Albert Einstein is considered one of the greatest geniuses of the twentieth century. On March 14, 1879, he was born in Württemberg, Germany to Jewish parents. Einstein developed an early interest for mechanics and for mathematics, due in part to Max Talmund, a poor mathematics student who was invited to dine with the Einstein family. Talmund encouraged a ten-year old Albert to read books in science, sparking his interest in this field.
After the failure of his father’s business, the Einstein family moved to Switzerland. In 1896, Einstein entered the Swiss Federal Polytechnic School in Zurich, where he would receive a diploma in teaching physics and mathematics. While attending school, Einstein would meet his future wife, Mileva Mari?. A remarkable woman whom Einstein referred to as his “equal”, Mari? was the only female enrolled in the Polytechnic School, and was one of the first women in Europe to formally study mathematics and physics.
As Einstein was unable to find a teaching post after graduating in 1901, he secured a job at the Federal Office for Intellectual property as an assistant examiner. His responsibility at the patent office was to examine applications for electromagnetic instruments. Einstein’s experiences in this office sparked interest in the investigation of electric signals, which would form the basis of some of his later experiments.
Einstein later left his job at the patent office, and was appointed to several teaching positions. He became Professor extraordinary at Zurich in 1909, and in 1911 was made Professor of Theoretical physics in Prague. Three years afterwards, he was made a Professor in the University of Berlin. During this time, Einstein’s marriage would become strained, and in 1919 he and Mari? would divorce after having three children. Later that year, Einstein married Elsa Löwenthal, his first cousin.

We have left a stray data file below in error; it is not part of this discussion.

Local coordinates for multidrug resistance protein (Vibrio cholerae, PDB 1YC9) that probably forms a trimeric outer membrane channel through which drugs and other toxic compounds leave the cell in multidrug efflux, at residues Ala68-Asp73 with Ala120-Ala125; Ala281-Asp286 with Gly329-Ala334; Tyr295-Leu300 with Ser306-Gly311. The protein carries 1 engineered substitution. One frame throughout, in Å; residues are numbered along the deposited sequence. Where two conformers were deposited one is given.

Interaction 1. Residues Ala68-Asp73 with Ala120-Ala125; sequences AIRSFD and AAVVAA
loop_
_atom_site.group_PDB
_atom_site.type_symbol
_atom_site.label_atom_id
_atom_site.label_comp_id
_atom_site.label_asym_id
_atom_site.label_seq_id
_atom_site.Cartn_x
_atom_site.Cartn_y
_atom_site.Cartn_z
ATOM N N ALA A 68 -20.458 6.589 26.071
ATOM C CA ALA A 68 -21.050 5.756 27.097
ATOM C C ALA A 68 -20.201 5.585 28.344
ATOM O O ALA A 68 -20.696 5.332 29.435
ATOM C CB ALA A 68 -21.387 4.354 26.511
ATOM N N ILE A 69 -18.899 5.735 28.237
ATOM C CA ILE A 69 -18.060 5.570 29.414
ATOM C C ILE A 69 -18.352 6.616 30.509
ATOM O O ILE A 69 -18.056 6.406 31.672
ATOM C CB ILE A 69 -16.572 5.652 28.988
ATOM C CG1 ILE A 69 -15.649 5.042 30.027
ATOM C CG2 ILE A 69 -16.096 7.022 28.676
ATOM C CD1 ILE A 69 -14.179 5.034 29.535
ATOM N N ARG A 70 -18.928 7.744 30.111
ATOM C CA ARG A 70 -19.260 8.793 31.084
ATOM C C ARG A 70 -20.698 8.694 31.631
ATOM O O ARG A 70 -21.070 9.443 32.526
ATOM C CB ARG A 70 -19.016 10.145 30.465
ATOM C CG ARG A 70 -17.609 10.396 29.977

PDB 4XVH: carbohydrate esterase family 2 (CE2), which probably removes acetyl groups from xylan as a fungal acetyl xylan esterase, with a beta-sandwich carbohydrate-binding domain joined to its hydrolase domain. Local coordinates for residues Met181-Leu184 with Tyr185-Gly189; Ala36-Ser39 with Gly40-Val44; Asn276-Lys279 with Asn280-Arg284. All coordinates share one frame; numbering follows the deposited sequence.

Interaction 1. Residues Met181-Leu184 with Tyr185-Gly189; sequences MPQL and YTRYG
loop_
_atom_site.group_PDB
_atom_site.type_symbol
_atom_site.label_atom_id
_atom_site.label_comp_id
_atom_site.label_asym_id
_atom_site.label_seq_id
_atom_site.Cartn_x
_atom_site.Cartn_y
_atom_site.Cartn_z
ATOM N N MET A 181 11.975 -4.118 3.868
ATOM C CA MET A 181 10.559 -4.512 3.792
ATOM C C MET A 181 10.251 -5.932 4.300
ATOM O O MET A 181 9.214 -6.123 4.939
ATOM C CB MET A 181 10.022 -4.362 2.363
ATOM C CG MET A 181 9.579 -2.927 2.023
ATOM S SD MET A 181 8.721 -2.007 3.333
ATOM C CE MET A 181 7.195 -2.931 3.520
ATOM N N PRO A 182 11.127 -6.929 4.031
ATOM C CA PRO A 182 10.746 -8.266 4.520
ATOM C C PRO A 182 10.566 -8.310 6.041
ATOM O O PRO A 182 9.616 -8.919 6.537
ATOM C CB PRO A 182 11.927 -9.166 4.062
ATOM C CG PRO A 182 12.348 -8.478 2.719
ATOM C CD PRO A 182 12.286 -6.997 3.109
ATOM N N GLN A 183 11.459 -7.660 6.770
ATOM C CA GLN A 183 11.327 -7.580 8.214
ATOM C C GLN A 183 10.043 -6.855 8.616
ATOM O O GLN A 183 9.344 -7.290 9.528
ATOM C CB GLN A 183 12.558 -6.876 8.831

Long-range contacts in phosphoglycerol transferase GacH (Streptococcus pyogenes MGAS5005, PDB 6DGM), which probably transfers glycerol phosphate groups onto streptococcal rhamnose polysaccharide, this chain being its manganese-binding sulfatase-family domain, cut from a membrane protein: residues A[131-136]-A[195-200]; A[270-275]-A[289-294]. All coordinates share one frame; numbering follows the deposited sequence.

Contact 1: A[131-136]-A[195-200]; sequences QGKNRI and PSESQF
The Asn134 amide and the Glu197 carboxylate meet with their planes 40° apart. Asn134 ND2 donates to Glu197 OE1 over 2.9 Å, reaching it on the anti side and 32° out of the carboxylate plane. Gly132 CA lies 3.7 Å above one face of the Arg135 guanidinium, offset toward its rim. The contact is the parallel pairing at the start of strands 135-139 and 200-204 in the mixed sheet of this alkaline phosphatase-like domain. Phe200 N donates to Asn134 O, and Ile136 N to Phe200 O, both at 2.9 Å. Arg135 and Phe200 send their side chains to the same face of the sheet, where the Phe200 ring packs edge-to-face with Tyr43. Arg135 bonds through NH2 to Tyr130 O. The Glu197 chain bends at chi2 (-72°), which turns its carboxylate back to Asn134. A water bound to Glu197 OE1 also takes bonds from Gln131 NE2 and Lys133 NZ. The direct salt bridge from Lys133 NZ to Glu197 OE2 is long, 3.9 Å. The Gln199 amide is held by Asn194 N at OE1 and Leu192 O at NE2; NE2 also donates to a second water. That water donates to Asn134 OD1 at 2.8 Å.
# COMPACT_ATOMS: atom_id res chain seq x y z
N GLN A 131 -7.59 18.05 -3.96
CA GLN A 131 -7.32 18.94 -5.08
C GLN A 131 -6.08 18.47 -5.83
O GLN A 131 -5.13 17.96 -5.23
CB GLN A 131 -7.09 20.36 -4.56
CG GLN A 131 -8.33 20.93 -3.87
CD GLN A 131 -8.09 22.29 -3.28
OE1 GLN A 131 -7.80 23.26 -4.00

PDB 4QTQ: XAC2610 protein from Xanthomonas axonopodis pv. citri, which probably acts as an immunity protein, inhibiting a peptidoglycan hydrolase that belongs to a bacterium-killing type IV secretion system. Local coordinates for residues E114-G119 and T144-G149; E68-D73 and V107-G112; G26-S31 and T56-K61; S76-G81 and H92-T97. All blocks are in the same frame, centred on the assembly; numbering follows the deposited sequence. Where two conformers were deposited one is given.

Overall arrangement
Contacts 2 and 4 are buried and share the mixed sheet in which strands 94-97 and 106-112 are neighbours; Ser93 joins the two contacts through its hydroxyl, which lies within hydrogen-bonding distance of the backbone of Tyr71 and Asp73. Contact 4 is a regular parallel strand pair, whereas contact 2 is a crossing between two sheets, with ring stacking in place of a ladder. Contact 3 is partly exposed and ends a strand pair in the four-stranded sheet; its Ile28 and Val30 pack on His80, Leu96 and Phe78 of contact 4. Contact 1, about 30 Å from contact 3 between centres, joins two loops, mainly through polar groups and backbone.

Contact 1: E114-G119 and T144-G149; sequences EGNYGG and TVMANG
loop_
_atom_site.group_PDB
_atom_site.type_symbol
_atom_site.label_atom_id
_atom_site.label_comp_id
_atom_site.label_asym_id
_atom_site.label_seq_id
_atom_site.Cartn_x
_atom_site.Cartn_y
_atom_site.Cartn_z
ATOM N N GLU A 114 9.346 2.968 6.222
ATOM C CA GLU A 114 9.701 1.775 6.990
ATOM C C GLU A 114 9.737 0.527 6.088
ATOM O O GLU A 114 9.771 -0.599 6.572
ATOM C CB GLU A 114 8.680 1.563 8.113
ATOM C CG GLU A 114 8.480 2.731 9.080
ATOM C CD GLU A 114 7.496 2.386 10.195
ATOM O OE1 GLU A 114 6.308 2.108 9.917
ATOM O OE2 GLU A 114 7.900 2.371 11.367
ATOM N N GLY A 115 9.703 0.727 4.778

In 1933, just six years before the start of the Second World War, Einstein renounced his German citizenship and migrated to the United States. He took up the post of Professor of Theoretical Physics at Princeton University.
Throughout Einstein’s career, he was praised for his persistence in finding ways to solve problems in physics. Einstein’s legacy lives on through the numerous books and articles he published throughout his life, as well as in the contributions he has made to the field of science. The theory of relativity, which sought to explain the nature of space and time, was first introduced in “On the Electrodynamics of Moving Bodies,” a paper written by Einstein in 1905. Einstein’s assertion that a great amount of energy could be released if matter was converted to energy, represented by the famous equation, E=mc2, formed the basis for the eventual creation of the atom bomb.
After receiving several awards for his discoveries, including the Nobel Prize in Physics in 1921, Einstein died on April 18, 1955.